The court ruled the man would not have to comply with the registries going forward.
The justices also ruled the provisions “of no force or effect as applied to persons found NCRMD who have received an absolute discharge,” but they did not make it immediate.
“I would suspend that declaration of invalidity for 12 months,” said the ruling.
Marshall Swadron, one of the lawyers with Swadron Associates who represented the man, says the ruling shows the need for individual assessments of people found not criminally responsible.
“We can’t use stereotypes; there is no typical person found not criminally responsible,” he says.
“As the Supreme Court has found in other contexts, individual assessments have to be made if a person is found not criminally responsible,” he added.
“I think we have to remember that the treatment of persons found not criminally responsible has to be thoughtful,” he says.
He says following the Court of Appeal’s ruling, the province of Ontario made a motion to stay the individual remedy granted to his client. A motion on the matter took place May 3 at the Ontario Court of Appeal, which was ultimately unsuccessful.
Swadron wrote in an email that his client had just received a decision dismissing Ontario’s motion to stay the individual remedy granted to his client pending its application for leave to appeal to the Supreme Court.
“This means that our client is removed from the Ontario registry and, unless leave to appeal is granted by the Supreme Court, will not again be required to comply with either sex offender registry.”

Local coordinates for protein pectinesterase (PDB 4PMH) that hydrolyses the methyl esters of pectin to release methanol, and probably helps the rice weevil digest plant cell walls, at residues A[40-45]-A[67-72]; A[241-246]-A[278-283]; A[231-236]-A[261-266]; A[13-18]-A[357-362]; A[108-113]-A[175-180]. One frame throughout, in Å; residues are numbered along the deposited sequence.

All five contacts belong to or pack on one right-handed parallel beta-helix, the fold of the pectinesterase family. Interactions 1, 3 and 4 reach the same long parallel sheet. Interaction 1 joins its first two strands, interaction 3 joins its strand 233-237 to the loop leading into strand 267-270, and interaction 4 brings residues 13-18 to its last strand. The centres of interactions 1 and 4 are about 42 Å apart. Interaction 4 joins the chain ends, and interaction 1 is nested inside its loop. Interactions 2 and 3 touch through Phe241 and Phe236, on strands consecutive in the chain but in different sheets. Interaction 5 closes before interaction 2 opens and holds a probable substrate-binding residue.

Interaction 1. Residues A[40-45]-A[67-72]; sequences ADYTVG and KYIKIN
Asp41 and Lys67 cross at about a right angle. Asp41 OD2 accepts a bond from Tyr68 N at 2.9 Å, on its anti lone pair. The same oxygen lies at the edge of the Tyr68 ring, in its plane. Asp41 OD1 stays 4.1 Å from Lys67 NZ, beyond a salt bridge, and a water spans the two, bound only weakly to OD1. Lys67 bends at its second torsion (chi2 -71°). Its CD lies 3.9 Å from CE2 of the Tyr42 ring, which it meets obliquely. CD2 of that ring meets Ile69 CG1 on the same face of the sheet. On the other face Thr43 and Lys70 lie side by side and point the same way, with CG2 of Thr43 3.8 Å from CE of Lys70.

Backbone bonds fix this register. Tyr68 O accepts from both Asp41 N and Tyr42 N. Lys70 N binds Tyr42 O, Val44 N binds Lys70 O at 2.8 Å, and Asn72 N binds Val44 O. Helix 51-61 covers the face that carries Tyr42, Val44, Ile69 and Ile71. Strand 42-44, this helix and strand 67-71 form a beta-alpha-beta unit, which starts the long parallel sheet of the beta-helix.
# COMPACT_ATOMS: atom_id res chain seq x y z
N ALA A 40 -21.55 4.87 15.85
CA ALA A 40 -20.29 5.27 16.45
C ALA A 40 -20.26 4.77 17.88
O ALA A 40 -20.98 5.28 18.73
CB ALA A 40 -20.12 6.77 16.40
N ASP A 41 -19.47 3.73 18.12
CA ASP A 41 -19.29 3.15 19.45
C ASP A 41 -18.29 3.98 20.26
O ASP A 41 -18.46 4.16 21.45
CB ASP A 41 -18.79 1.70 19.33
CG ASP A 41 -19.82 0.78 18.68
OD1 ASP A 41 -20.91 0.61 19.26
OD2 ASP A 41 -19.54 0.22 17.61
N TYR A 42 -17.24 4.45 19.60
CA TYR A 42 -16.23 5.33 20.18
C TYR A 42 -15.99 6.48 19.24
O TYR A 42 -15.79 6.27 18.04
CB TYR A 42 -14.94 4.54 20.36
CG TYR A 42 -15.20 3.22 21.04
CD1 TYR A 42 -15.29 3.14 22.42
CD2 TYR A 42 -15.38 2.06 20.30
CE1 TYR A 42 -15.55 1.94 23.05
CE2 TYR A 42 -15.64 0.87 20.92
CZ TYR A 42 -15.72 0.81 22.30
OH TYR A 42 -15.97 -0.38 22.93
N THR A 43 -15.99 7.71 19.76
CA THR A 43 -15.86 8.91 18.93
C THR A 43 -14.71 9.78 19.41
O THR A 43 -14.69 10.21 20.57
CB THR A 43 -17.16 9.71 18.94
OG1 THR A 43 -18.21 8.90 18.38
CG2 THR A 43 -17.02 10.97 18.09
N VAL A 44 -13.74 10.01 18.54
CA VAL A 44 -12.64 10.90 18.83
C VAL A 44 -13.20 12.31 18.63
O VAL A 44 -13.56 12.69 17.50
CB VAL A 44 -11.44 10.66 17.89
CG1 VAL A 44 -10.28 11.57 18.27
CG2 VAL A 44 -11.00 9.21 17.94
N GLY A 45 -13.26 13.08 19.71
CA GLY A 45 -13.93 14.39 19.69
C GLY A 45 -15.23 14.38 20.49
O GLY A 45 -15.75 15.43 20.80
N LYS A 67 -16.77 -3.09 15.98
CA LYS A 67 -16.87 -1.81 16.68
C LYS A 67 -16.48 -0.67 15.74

Erin Dann, who acted for the Criminal Lawyers Association, which was an intervener in the case, says the ruling shows that “the continued registration on these sex offender registries actually can have a negative impact on a person’s mental health.”
“[T]he whole point of the NCR system is supposed to be ensuring we both protect the public but also that we treat the individual,” she says.
Cara Zwibel, who acted for the Canadian Civil Liberties Association, which was also an intervener, says the matter was “a really obvious case of injustice.”
“This case, I think, was a really straightforward one from my perspective where you had two groups of people who may have committed the same type of offence, people found guilty and convicted of committing the offence had some opportunities to either not get on the registry in the first place or to get off the registry and people who were found not criminally responsible didn’t have those same opportunities,” says Zwibel, director of the fundamental freedoms program at the CCLA.
The government of Ontario has already said that it had “served and filed a notice of application for leave to appeal to the Supreme Court of Canada.”
“The Supreme Court has not yet made a decision regarding the application for leave to appeal. As this matter is before the court, it would be inappropriate to comment further,” said Brian Gray, spokesman for the Ontario’s Ministry of the Attorney General.